Player Development Of Top-15 Picks: Conclusion

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Player development seems to always result in more questions than answers. How likely is it for a top pick to pan out? What makes a player a “steal”? Last Word On Hockey will be starting a new series on how to properly develop prospects from all different spots throughout the draft. This week’s piece involves top-15 picks and how they were used early in their careers.

Player Developments Of Top-15 Picks

In the span of 2005 through 2015, there were 21 total selections made between 11th overall and 15th overall on forwards playing in North America. Looking at all 21 forwards, they were split into different categories. Those categories were “Forwards Deemed NHL-Ready and Brought In Immediately,” “Forwards Near NHL-Ready and Brought In Immediately,” “Forwards Rushed Slightly,” “Forwards Rushed,” “Forwards Forced,” and “Too Much Patience.”

NHL free agent frenzy

In my top-10 picks development series, there were five categories that represented players who were brought in early, whether they were deemed ready or not. There were also three categories that represented teams being patient. This time, there are five representing early NHL call-ups and just one representing patience. 

Player Development Of Top-15 Picks: Early Call-Ups

Of those 21 players, only one was brought in directly after the draft, compared to nine top-10 picks. That said, we will throw in the additional eight who only needed one extra season before being brought up. In total, that is nine players who were called up to the NHL after their DY or DY+1 seasons. Those players were Mikhail Grigorenko, Dylan Larkin, J.T. Miller, Zemgus Girgensons, Sven Baertschi, Bryan Little, Zach Boychuk, Lawson Crouse, and Brandon Sutter

In total, those nine forwards combined for an average of 0.503 wins above replacement (WAR) per season. Compared to that of the top-10 picks who were also brought in quickly (0.852 WAR per season), there is a stark drop-off. Additionally, these players averaged 15:14 time on ice per game, compared to the top-10’s 17:02 per game. In that role, the top-15 picks averaged 0.45 points per game, or about 37 points in an 82-game season. The WAR, points per game, and time on ice averages for those top-15 picks who made an early jump to the NHL reflect that of a good third-line forward.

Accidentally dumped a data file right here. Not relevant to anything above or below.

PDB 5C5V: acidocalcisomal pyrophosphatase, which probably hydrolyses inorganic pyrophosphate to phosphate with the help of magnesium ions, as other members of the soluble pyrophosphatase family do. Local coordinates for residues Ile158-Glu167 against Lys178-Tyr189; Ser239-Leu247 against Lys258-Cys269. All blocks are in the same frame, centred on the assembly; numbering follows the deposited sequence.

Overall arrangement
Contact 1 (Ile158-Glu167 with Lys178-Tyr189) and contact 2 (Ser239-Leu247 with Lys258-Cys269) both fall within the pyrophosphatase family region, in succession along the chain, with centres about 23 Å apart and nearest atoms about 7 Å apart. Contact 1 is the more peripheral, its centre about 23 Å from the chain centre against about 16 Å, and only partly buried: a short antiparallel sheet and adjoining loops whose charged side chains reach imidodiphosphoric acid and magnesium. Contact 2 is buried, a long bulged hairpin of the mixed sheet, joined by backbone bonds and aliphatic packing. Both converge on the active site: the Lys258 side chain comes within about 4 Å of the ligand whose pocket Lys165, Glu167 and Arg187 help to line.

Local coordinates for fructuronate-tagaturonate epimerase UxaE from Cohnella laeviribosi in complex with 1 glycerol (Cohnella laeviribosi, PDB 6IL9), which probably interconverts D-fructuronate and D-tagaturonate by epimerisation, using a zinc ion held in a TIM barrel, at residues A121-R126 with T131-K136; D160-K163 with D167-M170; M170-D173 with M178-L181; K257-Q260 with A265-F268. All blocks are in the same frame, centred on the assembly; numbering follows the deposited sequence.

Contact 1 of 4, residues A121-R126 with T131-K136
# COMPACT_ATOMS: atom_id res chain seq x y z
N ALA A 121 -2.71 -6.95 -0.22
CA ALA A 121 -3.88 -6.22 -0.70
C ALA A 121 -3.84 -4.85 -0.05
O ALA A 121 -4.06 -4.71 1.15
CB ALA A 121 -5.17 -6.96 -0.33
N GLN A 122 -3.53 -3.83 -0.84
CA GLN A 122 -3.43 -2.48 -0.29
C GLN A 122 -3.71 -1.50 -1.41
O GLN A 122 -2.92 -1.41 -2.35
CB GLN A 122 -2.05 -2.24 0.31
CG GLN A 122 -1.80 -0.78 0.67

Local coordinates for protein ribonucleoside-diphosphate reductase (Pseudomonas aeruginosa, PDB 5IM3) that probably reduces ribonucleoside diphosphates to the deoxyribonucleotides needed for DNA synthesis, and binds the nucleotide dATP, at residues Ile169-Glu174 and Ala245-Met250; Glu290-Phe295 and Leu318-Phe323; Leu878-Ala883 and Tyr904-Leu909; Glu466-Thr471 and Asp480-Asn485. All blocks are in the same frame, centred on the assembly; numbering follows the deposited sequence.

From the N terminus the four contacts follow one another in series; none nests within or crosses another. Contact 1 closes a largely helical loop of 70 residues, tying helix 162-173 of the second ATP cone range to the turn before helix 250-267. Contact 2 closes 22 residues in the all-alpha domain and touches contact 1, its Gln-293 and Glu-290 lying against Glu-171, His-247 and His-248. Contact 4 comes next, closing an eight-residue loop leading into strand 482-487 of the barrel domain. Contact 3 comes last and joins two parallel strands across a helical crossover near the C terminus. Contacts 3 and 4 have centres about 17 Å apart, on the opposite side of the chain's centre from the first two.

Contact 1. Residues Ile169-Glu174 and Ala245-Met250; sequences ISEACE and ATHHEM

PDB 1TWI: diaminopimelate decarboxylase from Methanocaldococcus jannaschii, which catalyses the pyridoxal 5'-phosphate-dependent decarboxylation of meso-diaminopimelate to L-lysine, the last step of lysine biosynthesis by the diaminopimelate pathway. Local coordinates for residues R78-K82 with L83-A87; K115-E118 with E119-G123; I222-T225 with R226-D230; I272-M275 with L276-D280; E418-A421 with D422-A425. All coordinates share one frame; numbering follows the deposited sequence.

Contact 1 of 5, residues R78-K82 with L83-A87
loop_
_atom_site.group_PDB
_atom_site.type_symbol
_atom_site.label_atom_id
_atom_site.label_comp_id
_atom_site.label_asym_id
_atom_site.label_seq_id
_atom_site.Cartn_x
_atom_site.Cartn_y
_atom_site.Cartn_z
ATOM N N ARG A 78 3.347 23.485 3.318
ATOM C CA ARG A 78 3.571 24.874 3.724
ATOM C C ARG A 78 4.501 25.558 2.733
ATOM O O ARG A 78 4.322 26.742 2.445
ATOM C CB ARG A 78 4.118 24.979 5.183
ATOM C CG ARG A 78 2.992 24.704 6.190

The Rest Of The Bunch

As for the players who were not called up “quickly,” there were nine forwards who didn’t make an NHL impact until their DY+3 seasons or later. There were an additional three who never panned out at all. Those nine who were later call-ups were split into two groups: The DY+3 impacts and the DY+4 or later impacts. The players who made the jump in their DY+3 seasons were Jaden Schwartz, Jake DeBrusk, Max Domi, Zack Kassian, and Brendan Perlini

Those five averaged 0.836 WAR per season, which is 0.333 WAR better than the aforementioned group of nine who were brought up sooner. That’s also just 0.016 WAR less than the top-10 guys brought in immediately. Additionally, they averaged 14:58 per game, and 0.46 points per game, or 38 points per season. These stats reflect that of a lower-end second-line forward and high-end third-line forward. These players ended up better than the players brought in sooner, as shown by the stats above. 

Player Development In Prospects Given Extra Time

The four forwards who took until their DY+4 season or later to make an impact were Peter Holland, Michael Grabner, Radek Faksa, and Ryan O’Marra. Finally, the three forwards who never panned out, and won’t be included in the following averages, were Marek Zagrapan, Zach Senyshyn, and Kyle Beach. 

Those four forwards averaged 0.109 WAR per season, which is really poor. They also averaged 13:23 per game, and 0.32 points per game, or 26 points in an 82-game season. Those stats reflect a good fourth-liner. Though, Grabner and Faksa heavily carried the weight of that assessment. Meanwhile, Holland and O’Marra were anchors. Still, at best, they were third-line forwards or high-end fourth-liners, and at worst, in the case of Holland and O’Marra, fringe NHLers. 

In Conclusion

Similar to the top-10 picks, bringing prospects up to the NHL quickly generally didn’t stunt someone’s player development. However, giving players a little bit more patience and an extra year or two gets more out of the players. If anything, an extra year of player development in a lower level of hockey helps. Whether it is juniors, the NCAA or the AHL. 

However, the time it takes for a player and team to come together and make the decision to make said player an NHLer only scratches the surface of player development. There are so many things that contribute, but that is a story for another day. 

Coming up next: the player development of picks 16 through 30 overall. Or players selected in the second half of the first round. Stay tuned. 

NHL stats via Hockey Reference, NHL analytics via Evolving Hockey

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